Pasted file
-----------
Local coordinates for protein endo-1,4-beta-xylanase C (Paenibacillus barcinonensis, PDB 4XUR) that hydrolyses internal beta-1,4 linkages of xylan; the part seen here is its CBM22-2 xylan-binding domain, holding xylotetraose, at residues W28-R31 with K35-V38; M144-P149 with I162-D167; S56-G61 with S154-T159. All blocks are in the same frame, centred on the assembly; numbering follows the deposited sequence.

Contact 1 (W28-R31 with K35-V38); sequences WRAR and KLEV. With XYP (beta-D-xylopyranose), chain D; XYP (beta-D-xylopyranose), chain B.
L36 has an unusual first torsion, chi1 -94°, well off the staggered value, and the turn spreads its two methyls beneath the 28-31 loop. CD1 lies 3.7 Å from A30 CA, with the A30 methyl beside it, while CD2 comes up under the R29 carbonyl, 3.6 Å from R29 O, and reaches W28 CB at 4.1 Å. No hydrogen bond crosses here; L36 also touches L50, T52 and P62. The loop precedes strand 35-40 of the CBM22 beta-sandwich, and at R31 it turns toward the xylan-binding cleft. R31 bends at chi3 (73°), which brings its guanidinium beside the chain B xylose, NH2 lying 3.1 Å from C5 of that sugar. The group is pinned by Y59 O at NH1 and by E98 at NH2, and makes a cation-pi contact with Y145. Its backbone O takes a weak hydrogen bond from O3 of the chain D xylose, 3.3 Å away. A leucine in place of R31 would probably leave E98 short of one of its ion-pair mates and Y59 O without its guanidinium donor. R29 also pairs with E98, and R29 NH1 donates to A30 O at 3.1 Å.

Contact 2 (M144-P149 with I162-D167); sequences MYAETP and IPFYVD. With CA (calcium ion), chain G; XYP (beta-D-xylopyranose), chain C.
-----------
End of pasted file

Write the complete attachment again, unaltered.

Local coordinates for protein endo-1,4-beta-xylanase C (Paenibacillus barcinonensis, PDB 4XUR) that hydrolyses internal beta-1,4 linkages of xylan; the part seen here is its CBM22-2 xylan-binding domain, holding xylotetraose, at residues W28-R31 with K35-V38; M144-P149 with I162-D167; S56-G61 with S154-T159. All blocks are in the same frame, centred on the assembly; numbering follows the deposited sequence.

Contact 1 (W28-R31 with K35-V38); sequences WRAR and KLEV. With XYP (beta-D-xylopyranose), chain D; XYP (beta-D-xylopyranose), chain B.
L36 has an unusual first torsion, chi1 -94°, well off the staggered value, and the turn spreads its two methyls beneath the 28-31 loop. CD1 lies 3.7 Å from A30 CA, with the A30 methyl beside it, while CD2 comes up under the R29 carbonyl, 3.6 Å from R29 O, and reaches W28 CB at 4.1 Å. No hydrogen bond crosses here; L36 also touches L50, T52 and P62. The loop precedes strand 35-40 of the CBM22 beta-sandwich, and at R31 it turns toward the xylan-binding cleft. R31 bends at chi3 (73°), which brings its guanidinium beside the chain B xylose, NH2 lying 3.1 Å from C5 of that sugar. The group is pinned by Y59 O at NH1 and by E98 at NH2, and makes a cation-pi contact with Y145. Its backbone O takes a weak hydrogen bond from O3 of the chain D xylose, 3.3 Å away. A leucine in place of R31 would probably leave E98 short of one of its ion-pair mates and Y59 O without its guanidinium donor. R29 also pairs with E98, and R29 NH1 donates to A30 O at 3.1 Å.

Contact 2 (M144-P149 with I162-D167); sequences MYAETP and IPFYVD. With CA (calcium ion), chain G; XYP (beta-D-xylopyranose), chain C.